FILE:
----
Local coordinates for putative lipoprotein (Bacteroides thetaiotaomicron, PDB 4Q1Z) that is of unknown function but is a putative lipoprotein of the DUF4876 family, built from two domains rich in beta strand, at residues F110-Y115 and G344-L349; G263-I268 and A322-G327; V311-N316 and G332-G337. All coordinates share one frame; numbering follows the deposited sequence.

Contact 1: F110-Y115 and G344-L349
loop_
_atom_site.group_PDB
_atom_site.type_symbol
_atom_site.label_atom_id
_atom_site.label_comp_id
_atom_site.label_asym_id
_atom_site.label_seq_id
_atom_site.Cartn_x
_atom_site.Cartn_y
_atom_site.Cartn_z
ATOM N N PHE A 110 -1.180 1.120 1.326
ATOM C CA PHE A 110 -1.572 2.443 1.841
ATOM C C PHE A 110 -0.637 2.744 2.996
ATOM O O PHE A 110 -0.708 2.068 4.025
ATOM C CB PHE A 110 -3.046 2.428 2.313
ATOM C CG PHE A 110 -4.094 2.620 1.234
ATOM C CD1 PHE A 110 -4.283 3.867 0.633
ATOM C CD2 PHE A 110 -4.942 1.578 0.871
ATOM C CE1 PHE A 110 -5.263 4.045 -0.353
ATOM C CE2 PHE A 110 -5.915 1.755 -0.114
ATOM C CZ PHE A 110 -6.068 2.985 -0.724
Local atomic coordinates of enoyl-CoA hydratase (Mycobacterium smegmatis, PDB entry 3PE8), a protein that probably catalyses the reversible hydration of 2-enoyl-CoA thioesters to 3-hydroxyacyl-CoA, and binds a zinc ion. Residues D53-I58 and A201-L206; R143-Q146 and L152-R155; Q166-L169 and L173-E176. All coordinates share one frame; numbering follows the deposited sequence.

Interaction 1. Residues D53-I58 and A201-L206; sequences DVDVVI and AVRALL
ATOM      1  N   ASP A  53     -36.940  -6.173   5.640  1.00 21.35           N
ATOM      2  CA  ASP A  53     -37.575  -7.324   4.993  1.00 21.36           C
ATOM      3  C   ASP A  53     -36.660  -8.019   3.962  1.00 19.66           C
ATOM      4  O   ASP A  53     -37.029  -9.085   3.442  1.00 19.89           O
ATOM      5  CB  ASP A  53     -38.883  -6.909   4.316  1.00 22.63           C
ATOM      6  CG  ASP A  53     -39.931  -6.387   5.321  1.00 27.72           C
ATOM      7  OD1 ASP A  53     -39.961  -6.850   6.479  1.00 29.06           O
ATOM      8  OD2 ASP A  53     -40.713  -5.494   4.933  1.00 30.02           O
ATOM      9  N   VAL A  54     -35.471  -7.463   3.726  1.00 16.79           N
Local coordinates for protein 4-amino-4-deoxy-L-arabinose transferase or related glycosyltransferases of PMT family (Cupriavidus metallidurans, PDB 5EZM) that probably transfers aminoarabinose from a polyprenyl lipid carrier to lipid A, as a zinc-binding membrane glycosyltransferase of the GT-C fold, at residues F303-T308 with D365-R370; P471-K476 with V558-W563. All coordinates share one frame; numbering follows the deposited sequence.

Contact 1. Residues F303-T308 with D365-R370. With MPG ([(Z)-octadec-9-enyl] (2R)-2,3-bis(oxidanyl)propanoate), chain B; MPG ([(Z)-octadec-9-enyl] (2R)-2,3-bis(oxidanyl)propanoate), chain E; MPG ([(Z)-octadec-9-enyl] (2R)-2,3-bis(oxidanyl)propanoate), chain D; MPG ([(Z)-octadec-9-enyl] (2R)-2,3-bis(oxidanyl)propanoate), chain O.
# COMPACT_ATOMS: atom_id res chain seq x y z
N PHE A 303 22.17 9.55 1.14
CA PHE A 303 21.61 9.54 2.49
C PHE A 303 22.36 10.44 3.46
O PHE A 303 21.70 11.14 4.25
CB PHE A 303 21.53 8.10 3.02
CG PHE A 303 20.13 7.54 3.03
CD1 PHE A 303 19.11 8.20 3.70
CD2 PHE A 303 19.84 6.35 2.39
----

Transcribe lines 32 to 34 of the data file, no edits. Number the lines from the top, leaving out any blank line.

ATOM      7  OD1 ASP A  53     -39.961  -6.850   6.479  1.00 29.06           O
ATOM      8  OD2 ASP A  53     -40.713  -5.494   4.933  1.00 30.02           O
ATOM      9  N   VAL A  54     -35.471  -7.463   3.726  1.00 16.79           N